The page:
The teacher must take on an active role and understand the individuality of each of their pupils before group work can be applied. Whilst it may take a long time to personalise this type of observation, it can be done through closer examination of the child’s work, through specified questioning and through observation of social behaviour. (Bennet and Dunne in Moon and Mayes, 1994: 54).
Firstly, the teacher must judge an appropriate level for a task or activity and they must make sure this is as accurate as possible to ensure the development of learning. In this context, the Zone of Proximal Development is important. Vygotsky believed that
The best type of learning takes place when the pupils are expected to develop skills that are slightly beyond their grasp.
This is similar to the ‘match’ concept proposed by Her Majesty’s Inspectorate which said that tasks planned for pupils should be neither too difficult nor too easy. Despite ‘match’ and ‘appropriateness’ being differently defined by Vygotsky and HMI, their relationship to diagnosis is the same. Without analysing the abilities of pupils, the judgements of the teacher will not be as accurate as they could be. (Bennet and Dunne in Moon and Mayes, 1994: 54). Having made decisions about content, teachers then present tasks to pupils. This presentation needs to be done in a way that shows the pupil how the work of that lesson fits into what they have been previously doing, and what they will go on to next.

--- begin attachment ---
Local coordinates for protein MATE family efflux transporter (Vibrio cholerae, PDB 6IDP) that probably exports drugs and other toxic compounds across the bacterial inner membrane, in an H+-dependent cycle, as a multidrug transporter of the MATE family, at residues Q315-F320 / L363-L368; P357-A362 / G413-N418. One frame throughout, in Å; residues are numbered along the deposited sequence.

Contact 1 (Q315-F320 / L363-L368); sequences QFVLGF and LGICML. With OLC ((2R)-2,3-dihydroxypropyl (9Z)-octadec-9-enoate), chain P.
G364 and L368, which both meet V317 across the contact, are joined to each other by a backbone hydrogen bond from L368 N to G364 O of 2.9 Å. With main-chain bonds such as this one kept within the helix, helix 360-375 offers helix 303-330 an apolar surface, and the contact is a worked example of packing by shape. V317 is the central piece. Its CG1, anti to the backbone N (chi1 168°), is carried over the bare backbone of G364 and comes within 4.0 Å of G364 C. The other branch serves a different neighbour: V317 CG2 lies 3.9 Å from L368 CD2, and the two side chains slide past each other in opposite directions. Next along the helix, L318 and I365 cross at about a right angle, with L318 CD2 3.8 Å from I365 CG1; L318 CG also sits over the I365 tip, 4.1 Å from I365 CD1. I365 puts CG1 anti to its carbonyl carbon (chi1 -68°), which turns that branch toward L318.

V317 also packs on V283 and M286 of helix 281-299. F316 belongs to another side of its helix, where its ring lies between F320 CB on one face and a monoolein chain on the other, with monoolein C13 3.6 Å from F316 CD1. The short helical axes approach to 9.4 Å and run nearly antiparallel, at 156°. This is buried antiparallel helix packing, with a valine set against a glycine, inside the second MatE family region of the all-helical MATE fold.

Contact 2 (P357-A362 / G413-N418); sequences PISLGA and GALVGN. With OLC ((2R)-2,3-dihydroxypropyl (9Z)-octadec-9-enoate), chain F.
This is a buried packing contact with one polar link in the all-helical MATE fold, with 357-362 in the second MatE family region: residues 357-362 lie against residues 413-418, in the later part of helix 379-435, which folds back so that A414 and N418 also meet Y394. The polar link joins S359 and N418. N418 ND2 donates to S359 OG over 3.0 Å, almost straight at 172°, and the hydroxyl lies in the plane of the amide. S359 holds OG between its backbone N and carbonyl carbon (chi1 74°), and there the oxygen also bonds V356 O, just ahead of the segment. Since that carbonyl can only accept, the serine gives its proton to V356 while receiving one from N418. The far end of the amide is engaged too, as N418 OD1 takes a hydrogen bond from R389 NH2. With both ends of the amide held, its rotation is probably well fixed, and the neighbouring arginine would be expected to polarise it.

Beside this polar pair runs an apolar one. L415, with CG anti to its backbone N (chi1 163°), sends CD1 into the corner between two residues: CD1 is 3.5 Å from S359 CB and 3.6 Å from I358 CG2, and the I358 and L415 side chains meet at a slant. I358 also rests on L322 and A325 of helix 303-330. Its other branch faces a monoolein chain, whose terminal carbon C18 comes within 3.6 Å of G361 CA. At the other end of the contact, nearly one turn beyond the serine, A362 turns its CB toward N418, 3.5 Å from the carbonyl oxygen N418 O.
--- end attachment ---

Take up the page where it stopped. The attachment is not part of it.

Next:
Secondly, there are significant implications on classroom management when it is suggested that learning is optimised through talk and co-operation. The way the teacher talks, sets up the classroom, moves, and sets work, all need to be carefully considered to allow peer tutoring and co-operative working between pupils. Classrooms need to be places where teachers create environments in which the pupils feel encouraged and secure enough to be able to express and explore their thoughts, feelings and emotions. The difficulty is ensuring that all talk is tentative and explanatory. Drawing clearly from Constructivist ideas, it is claimed that pupils should be able to use speech and communication to make connections between what they already know and any new experiences and ideas they may encounter. (Bennet and Dunne in Moon and Mayes, 1994: 54).